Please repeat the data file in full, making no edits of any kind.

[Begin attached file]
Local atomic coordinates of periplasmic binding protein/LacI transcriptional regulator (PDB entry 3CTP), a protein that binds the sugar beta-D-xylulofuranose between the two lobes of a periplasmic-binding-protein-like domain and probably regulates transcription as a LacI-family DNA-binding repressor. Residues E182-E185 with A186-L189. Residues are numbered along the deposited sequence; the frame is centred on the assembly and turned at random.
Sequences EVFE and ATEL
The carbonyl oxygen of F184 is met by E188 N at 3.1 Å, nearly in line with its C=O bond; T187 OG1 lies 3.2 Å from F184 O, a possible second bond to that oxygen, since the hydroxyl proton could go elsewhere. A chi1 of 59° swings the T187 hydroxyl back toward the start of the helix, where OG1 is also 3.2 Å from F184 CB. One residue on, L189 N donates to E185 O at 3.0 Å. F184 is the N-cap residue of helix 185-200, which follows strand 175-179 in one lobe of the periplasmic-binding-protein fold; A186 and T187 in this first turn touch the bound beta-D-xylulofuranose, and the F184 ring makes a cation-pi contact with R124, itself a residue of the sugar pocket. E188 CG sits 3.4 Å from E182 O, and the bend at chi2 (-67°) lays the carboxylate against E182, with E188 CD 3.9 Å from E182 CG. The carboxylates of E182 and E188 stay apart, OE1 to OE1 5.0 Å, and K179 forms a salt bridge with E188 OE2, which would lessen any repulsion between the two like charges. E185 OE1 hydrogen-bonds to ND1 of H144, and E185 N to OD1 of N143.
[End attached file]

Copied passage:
Local atomic coordinates of periplasmic binding protein/LacI transcriptional regulator (PDB entry 3CTP), a protein that binds the sugar beta-D-xylulofuranose between the two lobes of a periplasmic-binding-protein-like domain and probably regulates transcription as a LacI-family DNA-binding repressor. Residues E182-E185 with A186-L189. Residues are numbered along the deposited sequence; the frame is centred on the assembly and turned at random.
Sequences EVFE and ATEL
The carbonyl oxygen of F184 is met by E188 N at 3.1 Å, nearly in line with its C=O bond; T187 OG1 lies 3.2 Å from F184 O, a possible second bond to that oxygen, since the hydroxyl proton could go elsewhere. A chi1 of 59° swings the T187 hydroxyl back toward the start of the helix, where OG1 is also 3.2 Å from F184 CB. One residue on, L189 N donates to E185 O at 3.0 Å. F184 is the N-cap residue of helix 185-200, which follows strand 175-179 in one lobe of the periplasmic-binding-protein fold; A186 and T187 in this first turn touch the bound beta-D-xylulofuranose, and the F184 ring makes a cation-pi contact with R124, itself a residue of the sugar pocket. E188 CG sits 3.4 Å from E182 O, and the bend at chi2 (-67°) lays the carboxylate against E182, with E188 CD 3.9 Å from E182 CG. The carboxylates of E182 and E188 stay apart, OE1 to OE1 5.0 Å, and K179 forms a salt bridge with E188 OE2, which would lessen any repulsion between the two like charges. E185 OE1 hydrogen-bonds to ND1 of H144, and E185 N to OD1 of N143.